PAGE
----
Defoe says with absolute certainty that it was God's will because there was no real reason for the plague to stop killing people all of a sudden, but I am sure to do some further research on the subject after having read about it. This is a work of fiction that presents itself as a work of non fiction it sort of reminded me of World War Z on this point , and the result is very readable. This novel is one of the best accounts of the temper of the times and complements the journal kept by Samuel Pepys. Still, it wasn't a quick read. Interesting tale of the progression of the plague through London the year before the great fire that destroyed most of London.
Historians feel the events portrayed are accurate for the most part, and Defoe obviously made great efforts to inject verisimilitude, or the resemblance to truth, in his narrative. According to the forward by editor David Moore, Cross is the first author to offer a biological explanation for the virus that has set the scene for the Afterblight storyline. He was a Dissenter, a member of a sect of Non-conformists which had been suppressed before the plague, won some freedom during it, according to his narrator, and was suppressed again afterward. Some of the characters might be out of their fucking minds, but they all have context, feel three dimensional. At its peak in late August, early September he believes 8,000 people died per week, and relates the anecdotal claim that 3,000 died in one night alone. Not so great everything else.
More true to journal form than most fictional journals, the entries are a mix of personal experience, personal observation reflection and medication, second hand stories, and general statistic documentation; as such, I found my interest fluctuated greatly from entry to entry, having personally very little interest in statistics beyond general numbers. By this method whole households were condemned to a slow and dreadful death. . The plague is well known since the Middle Ages as an apocalyps. The fear and reality of a contagious, deadly disease are part of our history as human beings as well as part of our present and no doubt our future. He walks out along by Bow to Blackwall Stairs where he meets a solitary lighter-man. My verdict: As I've said in this essay series before, I think to truly enjoy books that are this old, it's important to understand the context in which they were written, and to know what kinds of things were influencing both the author himself and the original audience he was writing for; and so in the case of The Plague Year, understanding this context makes the book much more fascinating than simply its writing quality may make it seem, and is crucial for understanding why I found this such a surprisingly fantastic read.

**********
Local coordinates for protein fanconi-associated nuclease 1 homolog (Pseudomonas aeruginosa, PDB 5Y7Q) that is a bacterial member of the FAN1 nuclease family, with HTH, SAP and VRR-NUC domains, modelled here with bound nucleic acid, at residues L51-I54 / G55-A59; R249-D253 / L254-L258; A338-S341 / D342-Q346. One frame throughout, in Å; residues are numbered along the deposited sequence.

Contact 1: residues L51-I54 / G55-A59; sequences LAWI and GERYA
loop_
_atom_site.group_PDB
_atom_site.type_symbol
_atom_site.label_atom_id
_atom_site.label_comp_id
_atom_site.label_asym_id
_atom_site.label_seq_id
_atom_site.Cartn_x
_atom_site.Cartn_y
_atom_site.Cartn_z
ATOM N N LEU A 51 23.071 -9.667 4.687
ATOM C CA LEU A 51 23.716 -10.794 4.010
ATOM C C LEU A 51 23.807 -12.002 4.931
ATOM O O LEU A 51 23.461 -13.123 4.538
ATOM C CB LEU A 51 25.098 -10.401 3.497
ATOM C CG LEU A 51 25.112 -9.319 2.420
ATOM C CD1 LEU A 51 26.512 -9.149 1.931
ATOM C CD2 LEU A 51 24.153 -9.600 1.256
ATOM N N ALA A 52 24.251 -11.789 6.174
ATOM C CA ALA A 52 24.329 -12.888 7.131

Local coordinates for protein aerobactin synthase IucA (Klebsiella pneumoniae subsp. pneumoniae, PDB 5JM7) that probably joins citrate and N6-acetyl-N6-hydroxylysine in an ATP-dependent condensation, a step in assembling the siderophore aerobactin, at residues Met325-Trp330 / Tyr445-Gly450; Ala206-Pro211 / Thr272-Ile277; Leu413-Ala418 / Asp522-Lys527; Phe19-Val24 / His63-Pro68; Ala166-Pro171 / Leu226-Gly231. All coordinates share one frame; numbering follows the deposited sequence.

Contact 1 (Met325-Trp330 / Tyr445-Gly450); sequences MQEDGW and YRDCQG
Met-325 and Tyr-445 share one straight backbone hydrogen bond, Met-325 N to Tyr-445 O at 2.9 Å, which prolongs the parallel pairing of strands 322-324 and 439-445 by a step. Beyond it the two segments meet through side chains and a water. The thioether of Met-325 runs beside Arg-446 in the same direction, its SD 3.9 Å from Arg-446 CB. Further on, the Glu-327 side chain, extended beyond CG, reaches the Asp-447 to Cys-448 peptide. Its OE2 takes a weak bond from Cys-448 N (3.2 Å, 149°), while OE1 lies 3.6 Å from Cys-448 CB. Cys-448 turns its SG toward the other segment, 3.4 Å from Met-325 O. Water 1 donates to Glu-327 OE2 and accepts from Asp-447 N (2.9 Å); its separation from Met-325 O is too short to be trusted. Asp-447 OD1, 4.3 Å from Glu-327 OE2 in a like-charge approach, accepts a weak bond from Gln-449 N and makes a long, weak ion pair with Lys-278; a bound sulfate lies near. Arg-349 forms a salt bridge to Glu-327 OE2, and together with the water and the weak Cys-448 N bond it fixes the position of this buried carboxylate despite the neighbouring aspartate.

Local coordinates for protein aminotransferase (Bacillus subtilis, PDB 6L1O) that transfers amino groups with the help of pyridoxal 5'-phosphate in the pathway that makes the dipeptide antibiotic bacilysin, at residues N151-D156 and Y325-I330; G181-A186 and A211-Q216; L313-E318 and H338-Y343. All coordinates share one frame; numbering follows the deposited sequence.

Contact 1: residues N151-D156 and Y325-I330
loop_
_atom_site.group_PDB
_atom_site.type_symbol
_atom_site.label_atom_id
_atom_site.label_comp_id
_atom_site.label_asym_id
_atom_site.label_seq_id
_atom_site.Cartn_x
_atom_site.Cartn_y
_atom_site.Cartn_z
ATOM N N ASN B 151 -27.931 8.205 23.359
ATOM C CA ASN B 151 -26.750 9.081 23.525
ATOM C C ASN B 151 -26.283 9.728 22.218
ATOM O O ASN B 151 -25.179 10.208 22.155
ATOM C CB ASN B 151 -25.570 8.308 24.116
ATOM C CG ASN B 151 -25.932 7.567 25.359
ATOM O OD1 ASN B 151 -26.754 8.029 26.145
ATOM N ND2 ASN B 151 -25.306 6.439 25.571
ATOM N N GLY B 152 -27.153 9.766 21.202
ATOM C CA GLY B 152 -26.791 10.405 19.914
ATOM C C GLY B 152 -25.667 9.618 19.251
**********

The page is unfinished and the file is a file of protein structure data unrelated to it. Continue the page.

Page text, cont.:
For a while this information actually has a negative impact, as the people who saw the bills became careless and accidentally spread the plague even further, but thankfully the evidence that the plague was disappearing was validated some time later. Summary: A Journal of the Plague Year is a fictionalised account of one man's experiences of the year 1665, in which the Great Plague struck the city of London. Thus there is nothing resembling a central plot, and I'm also not clear if there's any logic to how this book is structured. Eight point seven out of ten badass horse-riding Roma women. As the pace of the infection picked up during the summer months, the physical and psychological toll is graphically imagined. The Oscar nominated short film 1999 is based on A Journal of the Plague Year.